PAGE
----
Also, for financial years ending 2017 and 2018, projected SPI data are used rather than a full SPI dataset. Burkhauser and others (2018b) demonstrate that there are notable differences between the projected data and the later published outturn data, which makes survey data more desirable for these years. When comparing adjustments of a threshold below 98%, to an adjustment with a 98% threshold, there are very few differences. Therefore, it seems sensible that a threshold of 98% or above should be used.

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4. What size should the quantile groups be?

In addition to the threshold for the adjustment, it is important to also consider the size of the quantile groups, and again there is a potential trade-off to be made.

A smaller quantile group size allows more granularity to the adjusted data; however, a smaller sized quantile group will result in there being fewer individuals in each band, which could be problematic. The adjustment uses a threshold that has been kept constant at 97%, allowing the impact of changing the quantile group size between 0.25%, 0.5% and 1% to be seen. The analysis has been performed from financial year ending (FYE) 2003 to FYE 2018 (excluding FYE 2009, due to missing Survey of Personal Incomes (SPI) dataset).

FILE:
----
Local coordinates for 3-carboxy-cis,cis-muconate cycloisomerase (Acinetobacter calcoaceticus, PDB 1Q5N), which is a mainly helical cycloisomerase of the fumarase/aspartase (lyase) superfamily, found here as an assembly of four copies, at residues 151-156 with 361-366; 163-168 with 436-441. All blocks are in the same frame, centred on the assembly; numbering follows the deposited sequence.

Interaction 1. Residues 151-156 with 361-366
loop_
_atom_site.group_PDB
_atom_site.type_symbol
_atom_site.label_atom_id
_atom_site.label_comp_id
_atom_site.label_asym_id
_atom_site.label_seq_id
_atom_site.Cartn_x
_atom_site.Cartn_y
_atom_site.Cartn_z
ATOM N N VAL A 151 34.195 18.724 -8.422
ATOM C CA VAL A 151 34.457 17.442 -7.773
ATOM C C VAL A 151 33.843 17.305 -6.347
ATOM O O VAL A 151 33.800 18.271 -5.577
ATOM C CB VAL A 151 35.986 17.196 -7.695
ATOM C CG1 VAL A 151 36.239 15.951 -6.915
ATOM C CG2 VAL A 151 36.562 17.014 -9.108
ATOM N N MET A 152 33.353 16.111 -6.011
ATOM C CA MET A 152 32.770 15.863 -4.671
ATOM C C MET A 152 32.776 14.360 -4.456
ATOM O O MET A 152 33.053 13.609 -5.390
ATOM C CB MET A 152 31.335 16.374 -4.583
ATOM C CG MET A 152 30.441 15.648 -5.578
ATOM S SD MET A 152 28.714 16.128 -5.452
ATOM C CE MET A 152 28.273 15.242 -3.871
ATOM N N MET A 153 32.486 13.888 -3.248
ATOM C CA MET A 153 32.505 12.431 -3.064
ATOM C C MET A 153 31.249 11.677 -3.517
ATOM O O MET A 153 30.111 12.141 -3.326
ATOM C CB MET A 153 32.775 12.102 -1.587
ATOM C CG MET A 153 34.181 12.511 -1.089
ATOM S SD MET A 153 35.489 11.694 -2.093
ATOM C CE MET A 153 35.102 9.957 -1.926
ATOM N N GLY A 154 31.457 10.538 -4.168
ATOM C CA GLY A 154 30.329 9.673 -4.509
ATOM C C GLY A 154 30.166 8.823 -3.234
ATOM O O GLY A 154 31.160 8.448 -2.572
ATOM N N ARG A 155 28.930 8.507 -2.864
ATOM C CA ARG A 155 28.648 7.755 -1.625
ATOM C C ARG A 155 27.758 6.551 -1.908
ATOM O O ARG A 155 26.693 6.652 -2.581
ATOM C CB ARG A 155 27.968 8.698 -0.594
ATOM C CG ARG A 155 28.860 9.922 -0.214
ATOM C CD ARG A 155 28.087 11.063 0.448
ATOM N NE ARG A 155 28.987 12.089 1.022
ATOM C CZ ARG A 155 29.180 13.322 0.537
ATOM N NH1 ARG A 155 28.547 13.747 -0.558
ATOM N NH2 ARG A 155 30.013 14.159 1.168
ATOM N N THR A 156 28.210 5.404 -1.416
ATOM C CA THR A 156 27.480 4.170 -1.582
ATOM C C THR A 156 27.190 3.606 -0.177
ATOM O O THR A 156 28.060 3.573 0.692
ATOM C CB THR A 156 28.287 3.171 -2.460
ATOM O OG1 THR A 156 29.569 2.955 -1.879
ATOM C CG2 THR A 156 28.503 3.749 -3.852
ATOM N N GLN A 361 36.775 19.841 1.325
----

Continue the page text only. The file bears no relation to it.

Whichever quantile group size is used, the top-income adjustment has a similar effect on both the average income of the richest 10% (Figure 4) and the Gini coefficient (Figure 5). In both cases, the differences between adjustments are smaller than any differences between adjusted and unadjusted data (excluding FYE 2011 as discussed in Section 3).

Across all years, the average percentage change of income of the richest 10% for the adjustments is 15.1% when compared with the unadjusted data. The different trends in the adjusted and unadjusted data, in the income of the richest 10% over time, are broadly similar to those discussed in Section 3.